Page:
An aficionado of historical and cultural artifacts, Helena had a love for collecting antique beads and stones. The craftsmanship she admired in her collection sparked a desire to create her own versions, which was a precursor to her study of various jewelry techniques. This was further developed and encouraged during her vacation in Bicol when she met several people who assisted her in the field. A panday, which is what you would call a silversmith in Bicol specialized in handling metal, and under their expertise Helena studied the old process especially filigree work, which is an ancient art of gold and silver granulation in Camarines Norte. “I love the process of melting and then bending metal. Shaping them into something beautiful is a challenging experience.”

The level of craftsmanship of the master jewelers in her town, where Helena began her studies posed as a challenge for her, especially since the long-established traditions gave little room for Helena to experiment in her own way. However, her love for the craft and need to manifest the designs overflowing from mind overcame all apprehensions. Specializing in silver she melts, bends, cuts, solders, and sets a number of semi precious stones with meticulous and ornate filigree work using everything from agate, moonstones, black tourmaline, lapis lazuli, and turquoise, creating the perfect balance between the raw and the refined, she created beautiful pieces that were shortly noticed by notable fashion and art magazines here and abroad, including Sense and Style, Asian Dragon, Metro Society, Highlife, Aura Elite International (London), and Illustrado (Dubai), among others.

One of her milestones as an artist was designing the sculptural crown for Ms. International Bea Rose Santiago and sculptural jewelries for Bb. Pilipinas winners, which includes the current Miss Universe, Pia Alonzo Wurtzbach. Helena remains dedicated to her craft as she continues to push the boundaries of her own creativity, which will in the future lead to bolder and more daring pieces in terms of both concept, and magnitude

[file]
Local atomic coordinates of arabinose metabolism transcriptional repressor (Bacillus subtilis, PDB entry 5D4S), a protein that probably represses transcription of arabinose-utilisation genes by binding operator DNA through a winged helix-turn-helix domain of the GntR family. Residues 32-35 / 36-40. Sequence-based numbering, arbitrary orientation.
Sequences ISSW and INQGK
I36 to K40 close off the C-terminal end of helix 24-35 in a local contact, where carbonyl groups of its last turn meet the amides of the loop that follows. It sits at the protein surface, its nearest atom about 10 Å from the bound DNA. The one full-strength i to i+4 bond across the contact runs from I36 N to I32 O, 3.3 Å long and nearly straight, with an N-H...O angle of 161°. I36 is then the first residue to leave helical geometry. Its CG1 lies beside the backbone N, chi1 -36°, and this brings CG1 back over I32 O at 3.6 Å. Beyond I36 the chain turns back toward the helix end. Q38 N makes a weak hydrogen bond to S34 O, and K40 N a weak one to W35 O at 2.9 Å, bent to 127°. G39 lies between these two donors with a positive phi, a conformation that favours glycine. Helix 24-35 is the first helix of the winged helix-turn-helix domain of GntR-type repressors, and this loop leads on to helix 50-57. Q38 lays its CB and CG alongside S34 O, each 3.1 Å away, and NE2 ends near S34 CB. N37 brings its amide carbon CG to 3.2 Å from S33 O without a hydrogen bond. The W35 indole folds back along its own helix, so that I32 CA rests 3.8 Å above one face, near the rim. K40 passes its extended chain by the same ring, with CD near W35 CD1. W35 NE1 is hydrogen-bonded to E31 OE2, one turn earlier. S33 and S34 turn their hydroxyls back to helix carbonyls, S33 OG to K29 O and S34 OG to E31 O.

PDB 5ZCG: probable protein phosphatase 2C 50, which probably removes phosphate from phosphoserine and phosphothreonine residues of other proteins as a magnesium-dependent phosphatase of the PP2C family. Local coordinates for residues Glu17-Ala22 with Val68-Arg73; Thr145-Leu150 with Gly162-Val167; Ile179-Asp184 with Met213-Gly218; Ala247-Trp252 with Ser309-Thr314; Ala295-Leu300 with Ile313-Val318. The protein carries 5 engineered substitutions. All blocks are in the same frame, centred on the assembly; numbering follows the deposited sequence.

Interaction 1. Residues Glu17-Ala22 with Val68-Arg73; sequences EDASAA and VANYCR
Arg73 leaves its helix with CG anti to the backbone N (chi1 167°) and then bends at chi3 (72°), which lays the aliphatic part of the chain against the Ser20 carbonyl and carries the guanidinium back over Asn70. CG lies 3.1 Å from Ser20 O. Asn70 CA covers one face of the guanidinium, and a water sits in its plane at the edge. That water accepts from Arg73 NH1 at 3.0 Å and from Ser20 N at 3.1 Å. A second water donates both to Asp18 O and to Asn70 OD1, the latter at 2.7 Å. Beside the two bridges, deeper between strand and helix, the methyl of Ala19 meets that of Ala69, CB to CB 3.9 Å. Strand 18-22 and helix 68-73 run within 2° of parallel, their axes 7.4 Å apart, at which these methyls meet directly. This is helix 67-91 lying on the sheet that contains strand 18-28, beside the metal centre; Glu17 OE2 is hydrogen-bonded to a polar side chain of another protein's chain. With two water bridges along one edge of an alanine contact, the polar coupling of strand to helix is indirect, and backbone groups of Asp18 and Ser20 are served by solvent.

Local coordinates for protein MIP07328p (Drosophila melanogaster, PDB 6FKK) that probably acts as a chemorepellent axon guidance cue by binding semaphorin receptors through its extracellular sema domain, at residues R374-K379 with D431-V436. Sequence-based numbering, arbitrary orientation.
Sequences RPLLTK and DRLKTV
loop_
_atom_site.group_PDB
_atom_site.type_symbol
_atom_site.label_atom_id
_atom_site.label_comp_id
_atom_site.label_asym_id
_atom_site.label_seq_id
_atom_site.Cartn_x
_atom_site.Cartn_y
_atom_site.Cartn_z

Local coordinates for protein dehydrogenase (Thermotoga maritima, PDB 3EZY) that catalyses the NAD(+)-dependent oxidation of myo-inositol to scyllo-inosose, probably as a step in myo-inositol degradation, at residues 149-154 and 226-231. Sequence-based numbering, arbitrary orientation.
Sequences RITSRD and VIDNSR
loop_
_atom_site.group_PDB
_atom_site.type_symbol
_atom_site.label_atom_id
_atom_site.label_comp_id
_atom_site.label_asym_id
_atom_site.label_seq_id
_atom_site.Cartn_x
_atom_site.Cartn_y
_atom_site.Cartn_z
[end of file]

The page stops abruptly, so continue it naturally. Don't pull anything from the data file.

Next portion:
Copulation Series, 92.5 silver and black agate, lapiz lazuli and rutilated agate

Copulation Series, 92.5 silver and black agate, lapiz lazuli and rutilated agate

“I usually have a time within the day which I call ‘muni-muni’ where I drink coffee and sketch, read, and listen to music,” says Helena, “I take walks on the beach to find materials that inspire me. Alone time matters to me because solitude is important when creating an artistic work. This time helps me come up with new ideas. It also aids me in refining old ones. Continuous learning is part of my process. Aside from doing research on my chosen subjects I keep myself updated with techniques on metallurgy and silversmithing.”

The world continues to be an endless source of inspiration for the multi-dimensional artist. In creating designs taken from the nature, she unleashes the beauty of the very materials that she uses. Her work continues to reflect her efforts to bring together her knowledge of art history, sculptures, and culture and she remains committed to fusing new worlds and creating new and innovative modes of expression, redefining, and blurring the lines between fashion and art.

“I want to go beyond the idea that jewelry is just for fashion, it is wearable art that can be passed on from generation to generation.”